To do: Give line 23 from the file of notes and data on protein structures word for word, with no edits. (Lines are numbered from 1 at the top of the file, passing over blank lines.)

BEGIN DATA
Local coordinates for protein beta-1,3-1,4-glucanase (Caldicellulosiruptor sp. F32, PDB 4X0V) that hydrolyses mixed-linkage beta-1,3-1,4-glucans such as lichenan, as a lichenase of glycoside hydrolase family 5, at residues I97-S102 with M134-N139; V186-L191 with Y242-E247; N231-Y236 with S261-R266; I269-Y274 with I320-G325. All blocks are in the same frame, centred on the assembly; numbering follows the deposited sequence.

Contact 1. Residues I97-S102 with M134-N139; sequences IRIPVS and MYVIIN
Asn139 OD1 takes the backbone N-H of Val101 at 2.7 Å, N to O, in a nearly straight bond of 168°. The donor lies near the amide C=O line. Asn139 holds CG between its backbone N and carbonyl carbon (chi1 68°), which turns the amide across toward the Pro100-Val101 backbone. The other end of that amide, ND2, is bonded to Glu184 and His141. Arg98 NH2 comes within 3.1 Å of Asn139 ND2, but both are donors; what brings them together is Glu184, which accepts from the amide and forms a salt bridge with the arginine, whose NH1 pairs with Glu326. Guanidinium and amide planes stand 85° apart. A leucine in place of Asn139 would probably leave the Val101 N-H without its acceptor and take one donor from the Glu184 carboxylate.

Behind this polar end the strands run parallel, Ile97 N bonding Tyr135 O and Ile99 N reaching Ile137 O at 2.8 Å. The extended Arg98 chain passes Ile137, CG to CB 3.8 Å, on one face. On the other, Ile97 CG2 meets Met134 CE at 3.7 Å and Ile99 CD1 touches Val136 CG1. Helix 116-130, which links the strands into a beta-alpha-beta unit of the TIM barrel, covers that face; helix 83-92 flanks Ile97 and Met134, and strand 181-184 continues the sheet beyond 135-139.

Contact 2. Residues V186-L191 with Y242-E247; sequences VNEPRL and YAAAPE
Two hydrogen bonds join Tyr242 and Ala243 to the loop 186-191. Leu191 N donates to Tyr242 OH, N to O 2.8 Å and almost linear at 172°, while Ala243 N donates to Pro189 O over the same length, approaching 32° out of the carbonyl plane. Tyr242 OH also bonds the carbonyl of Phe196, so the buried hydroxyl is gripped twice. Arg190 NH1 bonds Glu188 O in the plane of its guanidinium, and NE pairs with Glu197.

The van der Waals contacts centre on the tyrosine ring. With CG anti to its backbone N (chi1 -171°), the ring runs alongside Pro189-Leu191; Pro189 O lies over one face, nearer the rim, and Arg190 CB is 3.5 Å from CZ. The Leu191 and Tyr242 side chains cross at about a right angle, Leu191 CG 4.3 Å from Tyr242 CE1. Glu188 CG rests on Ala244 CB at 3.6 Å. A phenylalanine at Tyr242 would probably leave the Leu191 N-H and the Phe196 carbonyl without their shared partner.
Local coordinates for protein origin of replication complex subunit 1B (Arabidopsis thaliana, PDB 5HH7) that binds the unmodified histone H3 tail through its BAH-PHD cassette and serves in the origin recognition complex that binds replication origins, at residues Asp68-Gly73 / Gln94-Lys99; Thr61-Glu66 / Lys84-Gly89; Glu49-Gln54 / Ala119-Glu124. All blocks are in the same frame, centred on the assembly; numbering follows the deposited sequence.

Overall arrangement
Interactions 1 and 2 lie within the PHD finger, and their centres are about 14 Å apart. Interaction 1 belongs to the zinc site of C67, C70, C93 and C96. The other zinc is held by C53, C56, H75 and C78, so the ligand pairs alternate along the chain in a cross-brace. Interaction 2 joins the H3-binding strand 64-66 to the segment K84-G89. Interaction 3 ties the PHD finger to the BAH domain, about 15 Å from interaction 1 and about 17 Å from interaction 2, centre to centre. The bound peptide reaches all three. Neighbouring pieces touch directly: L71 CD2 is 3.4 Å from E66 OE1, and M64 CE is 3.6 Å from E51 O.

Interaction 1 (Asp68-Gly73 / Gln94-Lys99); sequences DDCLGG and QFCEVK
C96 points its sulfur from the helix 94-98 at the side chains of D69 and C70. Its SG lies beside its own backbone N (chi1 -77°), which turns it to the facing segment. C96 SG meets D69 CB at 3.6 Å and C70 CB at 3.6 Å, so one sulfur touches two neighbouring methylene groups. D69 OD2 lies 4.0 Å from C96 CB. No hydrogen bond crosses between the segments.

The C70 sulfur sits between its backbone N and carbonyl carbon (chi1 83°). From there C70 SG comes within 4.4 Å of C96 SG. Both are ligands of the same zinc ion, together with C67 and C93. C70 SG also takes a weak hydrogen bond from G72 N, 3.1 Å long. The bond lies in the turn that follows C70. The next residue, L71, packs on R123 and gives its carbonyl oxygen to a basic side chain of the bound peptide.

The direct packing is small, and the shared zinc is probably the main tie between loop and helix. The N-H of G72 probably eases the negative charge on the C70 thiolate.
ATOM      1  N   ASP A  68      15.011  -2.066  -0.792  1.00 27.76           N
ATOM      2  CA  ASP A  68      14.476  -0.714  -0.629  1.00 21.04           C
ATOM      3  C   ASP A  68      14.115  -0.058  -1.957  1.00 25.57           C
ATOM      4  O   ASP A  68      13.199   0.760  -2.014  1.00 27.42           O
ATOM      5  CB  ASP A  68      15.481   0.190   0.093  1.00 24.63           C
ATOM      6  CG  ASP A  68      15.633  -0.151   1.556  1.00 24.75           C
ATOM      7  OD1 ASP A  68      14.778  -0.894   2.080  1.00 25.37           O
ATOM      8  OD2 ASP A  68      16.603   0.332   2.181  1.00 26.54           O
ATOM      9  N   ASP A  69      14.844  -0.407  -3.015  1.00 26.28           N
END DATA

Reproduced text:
ATOM      9  N   ASP A  69      14.844  -0.407  -3.015  1.00 26.28           N